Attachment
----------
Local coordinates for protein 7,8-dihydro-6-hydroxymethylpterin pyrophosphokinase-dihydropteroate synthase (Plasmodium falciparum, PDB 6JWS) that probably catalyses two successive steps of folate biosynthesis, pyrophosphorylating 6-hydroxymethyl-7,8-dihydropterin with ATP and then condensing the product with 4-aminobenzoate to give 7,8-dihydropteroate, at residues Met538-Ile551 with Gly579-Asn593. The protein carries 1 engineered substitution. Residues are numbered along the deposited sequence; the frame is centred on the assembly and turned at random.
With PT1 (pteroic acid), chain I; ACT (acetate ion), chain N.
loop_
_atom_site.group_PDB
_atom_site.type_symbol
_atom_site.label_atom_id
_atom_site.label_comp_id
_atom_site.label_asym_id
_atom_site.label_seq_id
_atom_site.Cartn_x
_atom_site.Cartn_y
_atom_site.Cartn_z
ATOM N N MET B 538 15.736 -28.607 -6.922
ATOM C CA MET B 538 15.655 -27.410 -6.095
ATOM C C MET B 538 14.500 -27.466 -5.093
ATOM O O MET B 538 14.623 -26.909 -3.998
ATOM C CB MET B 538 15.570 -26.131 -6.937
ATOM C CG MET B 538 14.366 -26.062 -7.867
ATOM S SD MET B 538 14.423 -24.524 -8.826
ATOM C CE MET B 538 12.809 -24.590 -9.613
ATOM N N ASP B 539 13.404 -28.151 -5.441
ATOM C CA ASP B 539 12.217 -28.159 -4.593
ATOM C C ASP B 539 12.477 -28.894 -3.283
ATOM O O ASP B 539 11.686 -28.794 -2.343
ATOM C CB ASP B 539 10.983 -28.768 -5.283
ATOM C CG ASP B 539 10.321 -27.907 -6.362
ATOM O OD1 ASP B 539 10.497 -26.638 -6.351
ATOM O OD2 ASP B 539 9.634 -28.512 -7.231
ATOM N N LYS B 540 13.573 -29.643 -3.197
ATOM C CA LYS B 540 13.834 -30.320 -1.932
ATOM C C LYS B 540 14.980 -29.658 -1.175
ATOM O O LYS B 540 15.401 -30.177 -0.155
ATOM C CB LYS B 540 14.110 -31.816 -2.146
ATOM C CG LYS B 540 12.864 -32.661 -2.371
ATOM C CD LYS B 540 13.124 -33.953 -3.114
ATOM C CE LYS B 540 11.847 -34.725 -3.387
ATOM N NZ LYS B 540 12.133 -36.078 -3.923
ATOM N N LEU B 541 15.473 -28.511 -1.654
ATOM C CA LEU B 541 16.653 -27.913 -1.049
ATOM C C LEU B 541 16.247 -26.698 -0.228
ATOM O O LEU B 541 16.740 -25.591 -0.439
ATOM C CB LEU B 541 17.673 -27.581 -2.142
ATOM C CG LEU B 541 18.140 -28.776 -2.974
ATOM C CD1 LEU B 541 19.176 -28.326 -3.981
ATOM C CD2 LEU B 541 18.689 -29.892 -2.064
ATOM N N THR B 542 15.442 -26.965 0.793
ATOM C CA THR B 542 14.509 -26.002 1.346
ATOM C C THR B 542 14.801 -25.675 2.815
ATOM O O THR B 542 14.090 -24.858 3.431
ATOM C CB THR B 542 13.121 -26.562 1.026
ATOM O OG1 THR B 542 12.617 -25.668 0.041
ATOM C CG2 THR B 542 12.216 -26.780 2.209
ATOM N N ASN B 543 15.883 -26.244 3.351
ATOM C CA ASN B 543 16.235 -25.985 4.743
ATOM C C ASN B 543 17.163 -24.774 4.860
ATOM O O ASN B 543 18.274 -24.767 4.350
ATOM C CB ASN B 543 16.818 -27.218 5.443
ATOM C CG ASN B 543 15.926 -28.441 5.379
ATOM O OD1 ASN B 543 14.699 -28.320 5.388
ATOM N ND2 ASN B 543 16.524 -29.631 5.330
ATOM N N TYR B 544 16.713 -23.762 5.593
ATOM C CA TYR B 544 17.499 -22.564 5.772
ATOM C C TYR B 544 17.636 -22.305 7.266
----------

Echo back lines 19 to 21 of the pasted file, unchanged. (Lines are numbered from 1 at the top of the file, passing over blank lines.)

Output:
ATOM S SD MET B 538 14.423 -24.524 -8.826
ATOM C CE MET B 538 12.809 -24.590 -9.613
ATOM N N ASP B 539 13.404 -28.151 -5.441